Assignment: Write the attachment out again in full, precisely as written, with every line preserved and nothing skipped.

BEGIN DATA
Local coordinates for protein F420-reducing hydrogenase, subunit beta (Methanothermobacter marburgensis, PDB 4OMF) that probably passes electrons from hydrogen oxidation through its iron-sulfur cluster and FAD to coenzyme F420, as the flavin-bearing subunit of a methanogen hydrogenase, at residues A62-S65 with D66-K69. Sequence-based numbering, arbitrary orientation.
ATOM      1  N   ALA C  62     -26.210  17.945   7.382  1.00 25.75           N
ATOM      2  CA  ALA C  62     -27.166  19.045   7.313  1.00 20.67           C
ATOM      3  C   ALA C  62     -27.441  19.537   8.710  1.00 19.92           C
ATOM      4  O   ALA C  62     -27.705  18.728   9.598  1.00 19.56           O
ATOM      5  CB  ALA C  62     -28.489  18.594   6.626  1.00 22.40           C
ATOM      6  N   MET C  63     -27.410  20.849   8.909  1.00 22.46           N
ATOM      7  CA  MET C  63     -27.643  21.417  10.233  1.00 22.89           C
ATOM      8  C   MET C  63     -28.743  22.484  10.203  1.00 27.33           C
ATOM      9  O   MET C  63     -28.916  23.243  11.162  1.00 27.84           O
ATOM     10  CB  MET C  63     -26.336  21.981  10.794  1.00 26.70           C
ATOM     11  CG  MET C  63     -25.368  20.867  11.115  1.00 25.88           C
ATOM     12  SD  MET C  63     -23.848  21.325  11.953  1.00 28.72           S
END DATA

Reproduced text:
Local coordinates for protein F420-reducing hydrogenase, subunit beta (Methanothermobacter marburgensis, PDB 4OMF) that probably passes electrons from hydrogen oxidation through its iron-sulfur cluster and FAD to coenzyme F420, as the flavin-bearing subunit of a methanogen hydrogenase, at residues A62-S65 with D66-K69. Sequence-based numbering, arbitrary orientation.
ATOM      1  N   ALA C  62     -26.210  17.945   7.382  1.00 25.75           N
ATOM      2  CA  ALA C  62     -27.166  19.045   7.313  1.00 20.67           C
ATOM      3  C   ALA C  62     -27.441  19.537   8.710  1.00 19.92           C
ATOM      4  O   ALA C  62     -27.705  18.728   9.598  1.00 19.56           O
ATOM      5  CB  ALA C  62     -28.489  18.594   6.626  1.00 22.40           C
ATOM      6  N   MET C  63     -27.410  20.849   8.909  1.00 22.46           N
ATOM      7  CA  MET C  63     -27.643  21.417  10.233  1.00 22.89           C
ATOM      8  C   MET C  63     -28.743  22.484  10.203  1.00 27.33           C
ATOM      9  O   MET C  63     -28.916  23.243  11.162  1.00 27.84           O
ATOM     10  CB  MET C  63     -26.336  21.981  10.794  1.00 26.70           C
ATOM     11  CG  MET C  63     -25.368  20.867  11.115  1.00 25.88           C
ATOM     12  SD  MET C  63     -23.848  21.325  11.953  1.00 28.72           S